More specifically, in a manner believed to be understood from the above description of sensing circuit 56, the electrical sensing circuit employed with the club head 116 is effective to illuminate an indicator lamp 154 when light transmitted by the light emitting diode in sensor 128 is reflected into the opening 138 and is received by the light receiving photo transistor in microbeam sensor 128. Similarly, an indicator lamp 155 is illuminated when light transmitted by the light emitting diode in sensor 129 is reflected into the opening 139 and is received by the light receiving photo transistor in microbeam sensor 129.
Openings 138 and 139 are equidistantly spaced from opposite sides of a point 149 of preferred contact on club face 140. Particularly, openings 138 and 139 are spaced from each other a distance slightly less than the diameter of a conventional golf ball 22. In a preferred embodiment, openings 138 and 139 are spaced from each other a distance in the range of approximately 1.4 inches to approximately 1.5 inches.
The manner in which golf apparatus 110 is used now will be described. Club head 116 is held in front of a golf ball with which impact face 140 is to be aligned. Operation of a suitable switch causes incident light beams 202 and 203 to be transmitted by the laser diode in the microbeam sensors 128 and 129, respectively. Microbeam sensors 128 and 129 are oriented relative to club head 116 such that when club head 116 is positioned so that a line perpendicular to club face 140 and which contains preferred contact point 149 intersects the center of golf ball 22, light reflects from the surface of the ball and is received by the photo transistors embedded in the club head. That is, when club head 116 is in a predefined alignment with a golf ball (FIG. 4), a reflected light beam 208 is received in opening 138 and strikes the photo transistor in microbeam sensor 128. The photo transistor then transmits a signal which illuminates indicator lamp 154. In a similar manner, when club head 116 is in a predefined alignment with a golf ball, a reflected light beam 209 is received in opening 139 and strikes the photo transistor in microbeam sensor 129. The photo transistor then transmits a signal which illuminates indicator lamp 155.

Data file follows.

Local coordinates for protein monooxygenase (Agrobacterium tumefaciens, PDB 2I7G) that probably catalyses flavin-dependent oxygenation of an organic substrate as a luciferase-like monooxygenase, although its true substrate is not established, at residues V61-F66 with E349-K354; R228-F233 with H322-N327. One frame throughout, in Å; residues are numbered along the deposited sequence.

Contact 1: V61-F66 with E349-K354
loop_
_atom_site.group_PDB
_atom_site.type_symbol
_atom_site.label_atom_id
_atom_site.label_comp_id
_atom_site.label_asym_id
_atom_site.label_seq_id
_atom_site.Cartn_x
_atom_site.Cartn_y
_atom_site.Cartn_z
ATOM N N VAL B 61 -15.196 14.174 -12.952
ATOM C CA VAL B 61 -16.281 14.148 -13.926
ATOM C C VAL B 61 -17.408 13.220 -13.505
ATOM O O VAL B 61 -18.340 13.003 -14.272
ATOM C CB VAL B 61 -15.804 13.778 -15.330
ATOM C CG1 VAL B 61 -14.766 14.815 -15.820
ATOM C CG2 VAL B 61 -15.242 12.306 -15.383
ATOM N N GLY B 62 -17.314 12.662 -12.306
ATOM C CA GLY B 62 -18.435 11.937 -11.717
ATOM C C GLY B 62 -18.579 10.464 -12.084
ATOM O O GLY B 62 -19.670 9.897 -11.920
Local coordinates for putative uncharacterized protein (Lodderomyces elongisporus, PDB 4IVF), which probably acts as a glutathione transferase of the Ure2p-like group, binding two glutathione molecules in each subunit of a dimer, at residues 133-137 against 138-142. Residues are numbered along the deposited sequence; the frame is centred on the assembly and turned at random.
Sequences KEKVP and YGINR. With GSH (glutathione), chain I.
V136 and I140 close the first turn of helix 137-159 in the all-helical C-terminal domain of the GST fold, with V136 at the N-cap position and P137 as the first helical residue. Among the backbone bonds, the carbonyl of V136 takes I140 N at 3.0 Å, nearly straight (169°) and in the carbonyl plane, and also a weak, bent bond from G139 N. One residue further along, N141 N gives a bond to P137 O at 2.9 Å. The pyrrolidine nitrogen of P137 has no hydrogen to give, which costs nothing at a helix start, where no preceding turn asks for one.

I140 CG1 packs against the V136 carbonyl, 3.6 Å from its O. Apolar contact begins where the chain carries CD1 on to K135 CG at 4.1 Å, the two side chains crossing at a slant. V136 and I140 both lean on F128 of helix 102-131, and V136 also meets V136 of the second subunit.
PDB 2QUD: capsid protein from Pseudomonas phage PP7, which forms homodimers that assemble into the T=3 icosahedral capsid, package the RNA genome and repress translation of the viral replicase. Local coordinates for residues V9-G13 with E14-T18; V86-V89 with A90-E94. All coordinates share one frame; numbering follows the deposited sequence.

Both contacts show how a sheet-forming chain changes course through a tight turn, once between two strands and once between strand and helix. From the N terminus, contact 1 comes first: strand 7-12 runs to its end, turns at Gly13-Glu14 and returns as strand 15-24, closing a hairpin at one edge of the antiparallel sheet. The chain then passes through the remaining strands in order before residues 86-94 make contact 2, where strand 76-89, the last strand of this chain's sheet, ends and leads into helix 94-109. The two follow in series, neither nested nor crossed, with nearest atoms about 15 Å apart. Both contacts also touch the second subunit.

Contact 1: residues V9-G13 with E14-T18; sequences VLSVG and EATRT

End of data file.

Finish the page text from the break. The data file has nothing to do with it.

When club head 116 is not in the predefined alignment with a golf ball, such as when club face 140 is "closed" and club head 116 is in the "toe-in" position shown in FIG. 5, a line through contact point 149 and perpendicular to club face 140 does not intersect the center of golf ball 22, both incident beams 202 and 203 do not strike the golf ball, and as a result both indicator lamps 154 and 155 are not illuminated. For example, as shown in FIG. 5., when club head 116 is in the "toe-in" position, incident beam 203 does not strike or reflect from golf ball 22 and only indicator lamp 154 illuminates. As can be clearly inferred from the foregoing, when club head 116 is in a "toe-out" configuration wherein club face 140 is "open", incident beam 202 does not strike or reflect from golf ball 22 and only indicator lamp 155 illuminates.
The present invention thus provides an improved golf apparatus for practicing aligning the head of a golf club with a golf ball to be struck by the club head. The golf apparatus advantageously provides feedback to a golfer when the head of a golf club and a golf ball are in a predefined relative position without swinging the club. Specifically, and in the exemplary embodiments, a visible indication is provided that a line connecting the center of the golf ball and a point of preferred contact on the club face, such as the club head impact center, is perpendicular to the club face. In other words, an indication is provided that a club head is aligned in both a fore/aft direction (i.e., in a direction along the longitudinal axis of the club head) as well as in a desired rotational orientation (i.e., toe-in / toe-out) relative to a ball to be struck. Of course, as the golfer practices the proper position alignment of the club head, the golfer can proceed to swing the club, strike the ball and learn to maintain the proper position alignment of the club head as indicated by the apparatus of the invention.
It will be understood that the invention may be embodied in other specific forms without departing from the spirit or central characteristics thereof. The present examples and embodiments, therefore, are to be considered in all respects as illustrative and not restrictive, and the invention is not to be limited to the details given herein.
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|Cooperative Classification||A63B2220/805, A63B69/3614|
|Jun 3, 1993||AS||Assignment|
Owner name: ZELAR CORPORATION, INDIANA
Free format text: ASSIGNMENT OF ASSIGNORS INTEREST;ASSIGNOR:OGDEN, EVERETT L.;REEL/FRAME:006547/0495
Effective date: 19930421
|May 23, 1995||CC||Certificate of correction|
|Jan 5, 1998||FPAY||Fee payment|
Year of fee payment: 4
|Jul 10, 2000||AS||Assignment|
Owner name: TRUSTROKE GOLF, INC., INDIANA
Free format text: ASSIGNMENT OF ASSIGNORS INTEREST;ASSIGNOR:ZELAR CORPORATION;REEL/FRAME:010949/0586
Effective date: 20000621
|Dec 22, 2000||AS||Assignment|
Owner name: TRUSTROKE GOLF, INC., INDIANA
Free format text: MERGER;ASSIGNOR:TRUSTROKE GOLF, INC.;REEL/FRAME:011400/0395
Effective date: 20000731
|Jun 14, 2002||FPAY||Fee payment|
Year of fee payment: 8
|Jun 16, 2006||FPAY||Fee payment|
Year of fee payment: 12